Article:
We did save a bird though. It was Maisie who'd grounded that one, hurt its wing. We caught it in a towel, drove it to the animal shelter. It wasn't a baby--baby birds they can't save--so we thought it might have a chance, with proper medical attention, and rehabilitation, physical therapy. When we handed it over to the uniformed animal control guy behind the desk I asked what they would do to it and he looked me straight on and said flatly, "We'll do whatever's best for the bird, ma'am." I hate it when they call me "ma'am." Makes me feel matronly.
See above. And see this.
On Eccentric Personalities
The crazy writer in this house goes by the name of Lee Klein. I mean, I'm not the one writing about hyper-fertile women and autofellators whose beard-nits hatch into tiny little ladies. I write realistic narrative fiction, by god. And I'm well medicated.
There was a boy named Squee at summer camp who was my little boyfriend for a while when I was twelve. His last name was Squire, and everyone called him Squee. I won his affections away from another girl in my cabin after I did an interpretive dance at the talent show to Flashdance's "What a Feeling," wearing a black off-the-shoulder sweatshirt with turquoise glitter hearts and matching black and turquoise reversible acrylic legwarmers. Squee's father had gone to our camp years before and I believe he'd been called Squee as well. Then Squee's little brother came to camp and everyone called him Little Squee. I feel like maybe there was another even littler brother, but maybe by the time he made it to camp the other two had gone, so he was the only one around and could go by just Squee instead of having to be Littlest Squee, or Baby Squee, or Squee III.
The image of those vole hindquarters, and the feel of them against the tender skin of my bare foot, is not something I will easily forget, nor cease to shudder over any time soon.
On Controlled Wilderness
In my garden there are sunflowers twice as tall as Lee Klein, who's pretty damn tall, and twelve varieties of tomatoes, and eight kinds of peppers, and five types of beets, and green beans, and volunteer acorn squash and pumpkins sprouted from the compost pile, and lettuce, and broccoli rabe, collards and kale, and cilantro and basil, and spearmint for mojitos, and dill, and sorrel that won't go away, and oregano I can't manage to convince to stay, and marigolds to keep the critters off the veggies, and snakes snaking under the straw mulch, and snapdragons, and cosmos, and purple coneflowers, purple bellflowers, two shades of fuschia-fleshed wild roses past their prime, and Lee's plant he picked out at the Coral Fruit Market 50% Off Sale which we think is sedum, and black-eyed Susans, and joe pie weed, and hollyhocks, and malva, and copious amounts of invading wormwood, and new rose of sharon bushes already blooming, and lilac trees, and concord grape vines, and baby's breath, and dame's rocket, and crazy daisies, and crazy-tall orange lilies with purple polka dots, and meadow sage and lavender and chamomile, and there were peas, both snap and snow, but they're finished now, and black raspberries but they're done for the season too, and so's the asparagus, and also the strawberries, but, man, were they good while they lasted.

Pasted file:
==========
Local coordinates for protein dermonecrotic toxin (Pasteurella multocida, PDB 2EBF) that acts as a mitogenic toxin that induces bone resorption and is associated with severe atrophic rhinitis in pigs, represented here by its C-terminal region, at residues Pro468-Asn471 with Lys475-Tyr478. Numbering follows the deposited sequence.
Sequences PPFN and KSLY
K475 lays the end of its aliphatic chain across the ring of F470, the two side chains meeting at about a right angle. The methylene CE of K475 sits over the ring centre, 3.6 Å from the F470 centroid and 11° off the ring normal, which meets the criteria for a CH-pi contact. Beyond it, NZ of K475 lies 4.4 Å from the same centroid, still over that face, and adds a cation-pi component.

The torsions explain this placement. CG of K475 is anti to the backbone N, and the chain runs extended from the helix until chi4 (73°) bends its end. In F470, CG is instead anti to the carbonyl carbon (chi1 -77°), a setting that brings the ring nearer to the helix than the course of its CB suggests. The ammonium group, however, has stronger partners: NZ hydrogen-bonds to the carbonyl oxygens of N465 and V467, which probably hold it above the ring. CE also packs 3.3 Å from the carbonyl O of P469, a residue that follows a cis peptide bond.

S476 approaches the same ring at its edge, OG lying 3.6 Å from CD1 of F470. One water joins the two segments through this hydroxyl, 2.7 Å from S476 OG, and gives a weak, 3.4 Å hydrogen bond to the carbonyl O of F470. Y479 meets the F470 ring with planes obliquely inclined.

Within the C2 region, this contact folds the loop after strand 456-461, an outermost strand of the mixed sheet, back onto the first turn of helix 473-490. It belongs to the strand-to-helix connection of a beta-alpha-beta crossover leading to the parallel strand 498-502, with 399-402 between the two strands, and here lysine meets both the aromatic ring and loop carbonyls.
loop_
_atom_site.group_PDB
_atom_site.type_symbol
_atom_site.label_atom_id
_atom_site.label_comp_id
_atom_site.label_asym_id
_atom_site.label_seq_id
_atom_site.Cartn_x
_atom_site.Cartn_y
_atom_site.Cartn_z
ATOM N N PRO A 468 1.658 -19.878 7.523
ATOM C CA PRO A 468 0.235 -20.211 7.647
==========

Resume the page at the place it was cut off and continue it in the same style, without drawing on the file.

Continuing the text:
Thisbe Nissen is a graduate of Oberlin College and the Iowa Writer’s Workshop. A native of New York, she now lives, writes, gardens, and collages in Iowa City, Iowa. Aside from Osprey Island, she has written Out of the Girl’s Room and into the Night , The Good People of New York, and The Ex-Boyfriend Cookbook.